Tuesday, January 27, 2009

Why Mark Ictus Locations?

Last night at chant practice, one of the members of the schola asked a question that resounded among the schola members... she asked "Why do we mark ictus locations? What value does this have for us?". Obviously, she and others in the schola were not finding them particularly useful to them in singing the chants. It made me stop and think about it.

It shows that I have not been effective in convincing them of their usefulness. I find them immensely helpful in my directing and in learning new chants and in keeping the rhythm flowing properly. I am afraid that my answer was not completely persuasive.

I, of course, mentioned how useful they are to me in directing (which they could all see), but they were unconvinced that those pesky little marks had anything to offer them, as singers. I then tried the tack of telling them it would help them understand my directing since my hands move in time with the rhythmic markings... that still left them cold. I've spoken in the past about how the groupings help get the feel of the piece (still not making contact). I sang an example of a sort of monotone - every note getting the same exact rhythm without the groupings and then with the groupings... (apparently, my example wasn't dramatic enough).

Back when we first learned the rudiments of ictus marking in Shreveport, I can recall how upset and bored this exercise made some of the schola there. An irritated sort of unhappy attitude developed among some of the group at that time. They felt that it was a complete waste of precious time to go over rhythmic groupings with the entire group. I couldn't completely understand why they found it so annoying then (even though I really didn't yet even know all the rules to properly mark them)... and I find myself surprised again by this here.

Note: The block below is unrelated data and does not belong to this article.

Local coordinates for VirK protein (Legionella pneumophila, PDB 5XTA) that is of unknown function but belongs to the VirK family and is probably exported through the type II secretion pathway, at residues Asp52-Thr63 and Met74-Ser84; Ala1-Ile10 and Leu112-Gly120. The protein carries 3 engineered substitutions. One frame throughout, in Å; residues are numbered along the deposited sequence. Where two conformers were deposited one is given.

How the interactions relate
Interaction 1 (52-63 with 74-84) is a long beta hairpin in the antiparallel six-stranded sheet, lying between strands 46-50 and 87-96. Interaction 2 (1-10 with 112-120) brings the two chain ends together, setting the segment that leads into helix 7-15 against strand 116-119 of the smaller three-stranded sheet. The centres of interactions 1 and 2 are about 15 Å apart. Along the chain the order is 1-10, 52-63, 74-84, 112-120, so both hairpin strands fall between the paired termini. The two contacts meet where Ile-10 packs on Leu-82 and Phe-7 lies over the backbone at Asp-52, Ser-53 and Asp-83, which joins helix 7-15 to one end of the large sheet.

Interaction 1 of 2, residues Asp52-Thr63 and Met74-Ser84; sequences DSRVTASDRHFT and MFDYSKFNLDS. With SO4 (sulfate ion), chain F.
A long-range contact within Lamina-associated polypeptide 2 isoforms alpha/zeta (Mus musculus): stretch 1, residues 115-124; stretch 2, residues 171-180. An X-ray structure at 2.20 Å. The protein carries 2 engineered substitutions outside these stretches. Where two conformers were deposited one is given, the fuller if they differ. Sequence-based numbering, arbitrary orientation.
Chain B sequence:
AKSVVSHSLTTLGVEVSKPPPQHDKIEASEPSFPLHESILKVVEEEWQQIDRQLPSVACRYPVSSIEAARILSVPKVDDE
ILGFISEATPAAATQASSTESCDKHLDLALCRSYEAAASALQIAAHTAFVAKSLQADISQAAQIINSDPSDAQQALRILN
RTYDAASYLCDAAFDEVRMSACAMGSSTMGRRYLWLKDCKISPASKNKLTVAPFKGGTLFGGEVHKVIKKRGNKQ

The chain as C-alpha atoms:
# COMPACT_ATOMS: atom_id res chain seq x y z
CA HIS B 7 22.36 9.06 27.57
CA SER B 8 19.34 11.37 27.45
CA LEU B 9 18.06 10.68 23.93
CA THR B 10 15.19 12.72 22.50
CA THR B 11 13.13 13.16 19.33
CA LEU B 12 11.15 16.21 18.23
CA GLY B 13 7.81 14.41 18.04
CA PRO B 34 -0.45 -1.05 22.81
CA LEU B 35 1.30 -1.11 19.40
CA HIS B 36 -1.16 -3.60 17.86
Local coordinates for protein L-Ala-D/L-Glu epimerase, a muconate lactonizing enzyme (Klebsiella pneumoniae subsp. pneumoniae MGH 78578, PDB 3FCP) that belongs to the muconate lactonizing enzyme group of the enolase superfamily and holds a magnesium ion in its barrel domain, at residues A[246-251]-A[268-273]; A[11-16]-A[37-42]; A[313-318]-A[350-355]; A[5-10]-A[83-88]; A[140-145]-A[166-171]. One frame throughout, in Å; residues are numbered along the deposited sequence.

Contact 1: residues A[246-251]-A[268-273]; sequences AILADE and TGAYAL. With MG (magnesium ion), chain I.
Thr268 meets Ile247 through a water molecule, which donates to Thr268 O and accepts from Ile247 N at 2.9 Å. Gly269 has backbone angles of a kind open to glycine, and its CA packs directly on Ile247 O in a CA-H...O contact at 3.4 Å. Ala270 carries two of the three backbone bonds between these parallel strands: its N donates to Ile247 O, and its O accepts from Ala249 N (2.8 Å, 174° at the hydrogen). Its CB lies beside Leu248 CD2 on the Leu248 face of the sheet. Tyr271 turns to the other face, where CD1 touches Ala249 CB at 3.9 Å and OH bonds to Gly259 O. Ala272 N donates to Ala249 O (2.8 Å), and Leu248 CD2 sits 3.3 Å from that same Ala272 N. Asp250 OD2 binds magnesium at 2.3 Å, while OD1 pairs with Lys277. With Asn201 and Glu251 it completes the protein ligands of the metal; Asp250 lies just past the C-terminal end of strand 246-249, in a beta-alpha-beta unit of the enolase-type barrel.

I guess I need more information -- a better way of explaining their value to new chant singers. I can see that my feeble defenses aren't working yet. It is time to pull out my books and relearn that part again. Perhaps it is exposing a weakness of mine... I really didn't quite question the technique all that much... I just wanted to learn how to do it. The frustrating thing for me initially was that I didn't know what the rules were. Once I learned them at Chant Intensive, it made a big difference to me. I never really questioned their intrinsic usefulness.

I need to be a bit more considerate of my schola... I'll be doing more of the marking of music in advance in the future... taking less group time for this activity. We have come along so very quickly in such a short time. I think I might be working them too hard. Time to back off and give some time to relax and enjoy.

We worked on several things last night at chant practice:

Introit: Veni adoremus (5th Sunday of Ordinary Time)
Communion (ad libitum): Qui manducat
Jesu Dulcis (review)
Ave Maris Stella (new)
Pange Lingua (new)

They all picked up the two new pieces very quickly. Ave Maris Stella will be a new favorite, I believe. I'm now looking at plans for Lent and Holy Week. There is so much wonderful music that could be done, that I have a tendency to be a bit too ambitious. I'm going to try to keep it very simple so that we have plenty of time to learn well what we will sing in the next couple of months.

2 comments:

Madd Chatter said...

I don't think that marking the itcus locations is understood until one becomes a schola director and goes crazy trying to find an efficient way to teach new chants. I never understood the importance until I took over our schola, and now I just wish I knew how to mark the ictus (icti?)

lvschant said...

The Chant Intensive course taught by Scott Turkington was so valuable to me. I finally understand the heirarchy of rules for assignment of ictus locations. What was truly amazing was that those same rules (at least until you get into really tricky stuff) are in the back of the Parish Book of Chant... p. 176, I think?